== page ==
"The mountain is high, the valley is low, and you're confused on which way to go. So I've come here to give you a hand. And lead you into the promised land … All over the country I've seen it the same. Nobody's winning at this kind of game. We've gotta do better, it's time to begin. You know all the answers must come from within."
What a way to arrive and also depart, what an entrance, and a personal theme, a time of life we must all pass through.
But which way do we go now? I'm talking not merely of America and its dreams, but the world at large, and all the dangers it currently faces. So to address that, the stage is now entered and invaded, not by an elephant this time but the military. Is it coup, a takeover? No, more like a massive marching brass band. It's HM Coldstream Guards, playing The Liberty Bell by American composer John Philip Sousa. It's a triumphant piece associated with the American dream, with the 4th of July, but with an ironic twist also heavily associated as the Monty Python theme. And there you have it in one fell swoop: western culture – its hopes, triumphs, tragedy, humour and farce all rolled into one. A marching band and a massive foot coming down to squash us all, accompanied by an apocalyptic and colossal raspberry fart. What an entrance and what a climax. But what will happen next? Is it the end of the world as we know it?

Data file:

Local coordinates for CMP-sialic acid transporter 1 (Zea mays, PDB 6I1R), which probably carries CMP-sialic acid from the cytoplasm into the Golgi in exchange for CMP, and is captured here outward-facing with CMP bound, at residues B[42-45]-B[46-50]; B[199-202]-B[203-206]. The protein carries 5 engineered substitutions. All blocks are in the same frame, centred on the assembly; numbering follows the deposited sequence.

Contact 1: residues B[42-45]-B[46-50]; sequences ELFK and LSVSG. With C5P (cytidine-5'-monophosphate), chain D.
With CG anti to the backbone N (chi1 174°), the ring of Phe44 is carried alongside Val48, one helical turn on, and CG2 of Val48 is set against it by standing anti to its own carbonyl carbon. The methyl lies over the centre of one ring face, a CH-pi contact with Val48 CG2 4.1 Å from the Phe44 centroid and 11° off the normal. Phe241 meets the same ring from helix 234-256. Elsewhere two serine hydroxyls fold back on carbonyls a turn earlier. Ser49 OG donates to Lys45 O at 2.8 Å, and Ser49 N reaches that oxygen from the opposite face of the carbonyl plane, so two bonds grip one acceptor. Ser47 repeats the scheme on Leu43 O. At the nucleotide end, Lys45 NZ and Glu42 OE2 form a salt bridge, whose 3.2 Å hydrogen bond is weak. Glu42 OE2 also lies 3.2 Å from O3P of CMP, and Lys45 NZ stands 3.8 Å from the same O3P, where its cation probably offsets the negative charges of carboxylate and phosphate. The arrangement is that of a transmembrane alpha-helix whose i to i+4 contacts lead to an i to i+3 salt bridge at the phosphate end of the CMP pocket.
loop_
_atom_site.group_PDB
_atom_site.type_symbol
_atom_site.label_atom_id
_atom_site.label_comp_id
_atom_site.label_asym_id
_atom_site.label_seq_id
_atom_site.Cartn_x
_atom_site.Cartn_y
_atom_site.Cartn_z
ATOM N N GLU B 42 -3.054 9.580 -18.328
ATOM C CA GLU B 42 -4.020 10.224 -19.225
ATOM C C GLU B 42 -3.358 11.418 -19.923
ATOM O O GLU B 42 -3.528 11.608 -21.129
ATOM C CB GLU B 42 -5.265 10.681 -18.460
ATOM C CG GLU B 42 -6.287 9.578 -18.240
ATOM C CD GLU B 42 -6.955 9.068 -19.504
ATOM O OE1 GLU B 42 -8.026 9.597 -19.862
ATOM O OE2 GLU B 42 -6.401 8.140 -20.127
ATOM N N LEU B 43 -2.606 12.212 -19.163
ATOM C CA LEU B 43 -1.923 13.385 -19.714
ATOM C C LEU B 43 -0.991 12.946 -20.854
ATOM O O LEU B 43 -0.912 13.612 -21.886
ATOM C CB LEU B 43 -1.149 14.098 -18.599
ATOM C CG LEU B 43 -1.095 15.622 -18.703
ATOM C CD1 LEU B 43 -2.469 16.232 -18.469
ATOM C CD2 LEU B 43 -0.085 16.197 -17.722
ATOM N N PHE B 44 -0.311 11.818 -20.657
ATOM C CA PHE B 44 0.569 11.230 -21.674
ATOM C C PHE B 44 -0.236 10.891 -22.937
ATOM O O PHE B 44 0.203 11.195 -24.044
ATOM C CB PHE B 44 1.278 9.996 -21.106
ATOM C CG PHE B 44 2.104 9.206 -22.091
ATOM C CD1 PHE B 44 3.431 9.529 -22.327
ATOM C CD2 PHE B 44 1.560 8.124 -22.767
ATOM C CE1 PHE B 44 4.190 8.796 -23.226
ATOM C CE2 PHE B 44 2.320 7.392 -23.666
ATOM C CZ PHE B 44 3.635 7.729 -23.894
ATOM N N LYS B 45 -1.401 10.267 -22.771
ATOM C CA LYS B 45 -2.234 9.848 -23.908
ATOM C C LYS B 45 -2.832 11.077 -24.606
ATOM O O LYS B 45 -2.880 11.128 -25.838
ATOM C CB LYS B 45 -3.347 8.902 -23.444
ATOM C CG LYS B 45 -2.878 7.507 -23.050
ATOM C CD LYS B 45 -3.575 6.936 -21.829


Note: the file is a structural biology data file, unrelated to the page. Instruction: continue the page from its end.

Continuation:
There's just one thing for all to do. We began this gig with Dee-Dee Ramone counting off in German to Blitzkrieg. Now as the Bar becomes full to bursting with fans, bands, elephants, panthers, a giant foot and now even more musicians, the orchestra also swells to a massive number, crowding the Song Bar chaotic stage further, and we conclude with a key part of German composer Richard Wager's epic magnus opus, his operatic Ring Cycle, Der Ring des Nibelungen. Curtain, rig, lights, speakers and everything else collapses under the sublime weight and sound of Entry of the Gods Into Valhalla. It's an operatic appearance of massive, dramatic proportions, but as well as a universal theme, and huge entrance, it's also a dramatic ending, a climactic exit for the human race. So what happens to us all now? Do we all ascend to Heaven or descend to Hell? You decide. Either way, it all begins again, because each has an impressive entrance. Hey ho.
Entrance A: Access-All-Areas Main Event Playlist
The Ramones – Blitzkrieg Bop
The Sex Pistols – Pretty Vacant
The Undertones – Teenage Kicks
George Baker Selection – Little Green Bag